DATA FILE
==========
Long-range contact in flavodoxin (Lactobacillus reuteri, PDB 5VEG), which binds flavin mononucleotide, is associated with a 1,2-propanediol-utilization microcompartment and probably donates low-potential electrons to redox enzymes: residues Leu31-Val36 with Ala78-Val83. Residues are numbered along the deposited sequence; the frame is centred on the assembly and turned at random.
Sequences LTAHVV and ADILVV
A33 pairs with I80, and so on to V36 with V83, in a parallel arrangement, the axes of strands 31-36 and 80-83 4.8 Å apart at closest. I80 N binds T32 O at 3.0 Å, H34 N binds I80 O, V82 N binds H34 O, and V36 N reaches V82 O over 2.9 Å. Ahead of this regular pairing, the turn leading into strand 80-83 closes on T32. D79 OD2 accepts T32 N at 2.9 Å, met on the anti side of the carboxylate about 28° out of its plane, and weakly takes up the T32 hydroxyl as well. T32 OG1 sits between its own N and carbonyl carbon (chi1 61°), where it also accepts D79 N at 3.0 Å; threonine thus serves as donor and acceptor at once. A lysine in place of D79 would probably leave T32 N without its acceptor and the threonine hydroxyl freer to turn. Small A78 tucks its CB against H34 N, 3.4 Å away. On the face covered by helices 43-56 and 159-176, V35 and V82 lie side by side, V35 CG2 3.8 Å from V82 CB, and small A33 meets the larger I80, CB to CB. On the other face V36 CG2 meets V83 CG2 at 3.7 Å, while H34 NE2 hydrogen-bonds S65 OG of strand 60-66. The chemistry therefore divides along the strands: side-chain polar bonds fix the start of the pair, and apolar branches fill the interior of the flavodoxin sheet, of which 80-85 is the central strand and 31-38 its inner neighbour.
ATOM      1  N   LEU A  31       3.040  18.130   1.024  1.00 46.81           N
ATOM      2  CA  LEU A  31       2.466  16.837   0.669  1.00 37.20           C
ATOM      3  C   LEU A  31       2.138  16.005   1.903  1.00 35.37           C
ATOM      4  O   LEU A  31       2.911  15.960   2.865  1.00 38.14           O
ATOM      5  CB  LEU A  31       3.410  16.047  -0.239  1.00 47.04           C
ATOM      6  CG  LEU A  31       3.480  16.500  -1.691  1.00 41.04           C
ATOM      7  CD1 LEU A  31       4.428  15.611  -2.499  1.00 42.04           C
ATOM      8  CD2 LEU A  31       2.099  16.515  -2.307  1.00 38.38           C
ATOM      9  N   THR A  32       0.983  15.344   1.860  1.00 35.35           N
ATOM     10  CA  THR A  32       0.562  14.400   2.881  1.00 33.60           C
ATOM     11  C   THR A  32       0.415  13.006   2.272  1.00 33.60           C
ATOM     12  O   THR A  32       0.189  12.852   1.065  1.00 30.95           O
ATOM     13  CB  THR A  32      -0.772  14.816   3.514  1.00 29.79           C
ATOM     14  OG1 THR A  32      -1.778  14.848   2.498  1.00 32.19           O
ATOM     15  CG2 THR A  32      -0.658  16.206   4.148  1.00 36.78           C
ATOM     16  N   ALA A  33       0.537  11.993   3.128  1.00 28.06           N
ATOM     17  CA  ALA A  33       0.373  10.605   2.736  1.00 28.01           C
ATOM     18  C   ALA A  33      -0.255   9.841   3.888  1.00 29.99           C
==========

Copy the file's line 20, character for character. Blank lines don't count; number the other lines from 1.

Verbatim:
ATOM     17  CA  ALA A  33       0.373  10.605   2.736  1.00 28.01           C